Social work in FSU countries: mapping the progress of ‘the professional project’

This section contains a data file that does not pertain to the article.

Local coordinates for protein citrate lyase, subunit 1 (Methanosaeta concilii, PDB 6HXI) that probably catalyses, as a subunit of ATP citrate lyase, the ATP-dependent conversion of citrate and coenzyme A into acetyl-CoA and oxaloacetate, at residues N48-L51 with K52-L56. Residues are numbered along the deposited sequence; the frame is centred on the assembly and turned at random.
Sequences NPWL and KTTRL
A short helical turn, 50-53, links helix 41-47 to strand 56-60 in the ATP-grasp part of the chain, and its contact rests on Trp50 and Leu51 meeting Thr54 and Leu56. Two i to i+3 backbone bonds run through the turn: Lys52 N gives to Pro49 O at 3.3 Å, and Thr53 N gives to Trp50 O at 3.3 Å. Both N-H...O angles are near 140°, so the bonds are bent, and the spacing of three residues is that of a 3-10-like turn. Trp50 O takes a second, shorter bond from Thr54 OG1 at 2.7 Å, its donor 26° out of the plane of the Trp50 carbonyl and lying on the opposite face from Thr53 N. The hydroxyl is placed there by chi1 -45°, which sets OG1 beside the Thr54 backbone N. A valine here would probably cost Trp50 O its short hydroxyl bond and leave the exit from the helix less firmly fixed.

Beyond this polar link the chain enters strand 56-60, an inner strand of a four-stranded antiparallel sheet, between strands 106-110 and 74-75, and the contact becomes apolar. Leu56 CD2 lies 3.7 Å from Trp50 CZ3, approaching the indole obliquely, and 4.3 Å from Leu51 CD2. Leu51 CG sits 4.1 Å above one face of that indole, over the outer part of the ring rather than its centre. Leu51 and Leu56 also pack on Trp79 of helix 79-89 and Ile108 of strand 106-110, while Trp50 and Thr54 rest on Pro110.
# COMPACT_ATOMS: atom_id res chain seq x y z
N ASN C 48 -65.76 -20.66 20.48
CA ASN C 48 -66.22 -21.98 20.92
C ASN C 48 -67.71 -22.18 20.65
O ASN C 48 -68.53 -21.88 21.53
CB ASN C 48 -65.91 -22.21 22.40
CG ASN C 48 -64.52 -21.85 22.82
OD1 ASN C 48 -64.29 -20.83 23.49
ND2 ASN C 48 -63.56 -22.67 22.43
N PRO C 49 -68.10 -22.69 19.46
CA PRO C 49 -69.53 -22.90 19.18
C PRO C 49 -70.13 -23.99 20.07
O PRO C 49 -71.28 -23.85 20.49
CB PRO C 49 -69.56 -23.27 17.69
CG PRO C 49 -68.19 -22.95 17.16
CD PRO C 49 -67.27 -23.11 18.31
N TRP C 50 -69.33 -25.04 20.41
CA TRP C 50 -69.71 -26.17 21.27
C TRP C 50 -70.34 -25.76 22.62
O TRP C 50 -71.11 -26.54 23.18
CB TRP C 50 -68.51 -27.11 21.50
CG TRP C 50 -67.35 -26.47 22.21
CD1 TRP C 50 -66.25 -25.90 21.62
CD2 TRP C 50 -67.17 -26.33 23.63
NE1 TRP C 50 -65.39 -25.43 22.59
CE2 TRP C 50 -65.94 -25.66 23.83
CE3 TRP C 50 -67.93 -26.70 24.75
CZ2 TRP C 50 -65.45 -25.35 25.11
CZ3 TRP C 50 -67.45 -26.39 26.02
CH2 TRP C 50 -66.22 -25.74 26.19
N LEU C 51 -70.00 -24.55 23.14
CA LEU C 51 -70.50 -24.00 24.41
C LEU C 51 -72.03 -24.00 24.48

This article presents material from literature and responses from national experts about social work developments in the 15 Former Soviet Union (FSU) states, since independence in 1991. Taking professionalization as a theoretical framework and considering the role of the state and other actors, the authors use a thematic approach to analyse the factors relevant to the professional project. Throughout the region, the state is identified as still the major actor in driving welfare changes and creating the organizational and legislative bases for the development of social work. A chronology of legislation relevant to the establishment of social work is included which highlights the variations in the pace of developments, as do the establishment of professional education (throughout the region) and professional associations (in most countries). The authors conclude that the professional project faces many challenges across the FSU region and the progress made – or lack of it in some countries – can be related to the politics and economics of particular states. However, the evidence suggests that, less than a quarter of a century after the demise of communism, this project has been initiated in all but one FSU countries and there are indications of positive developments.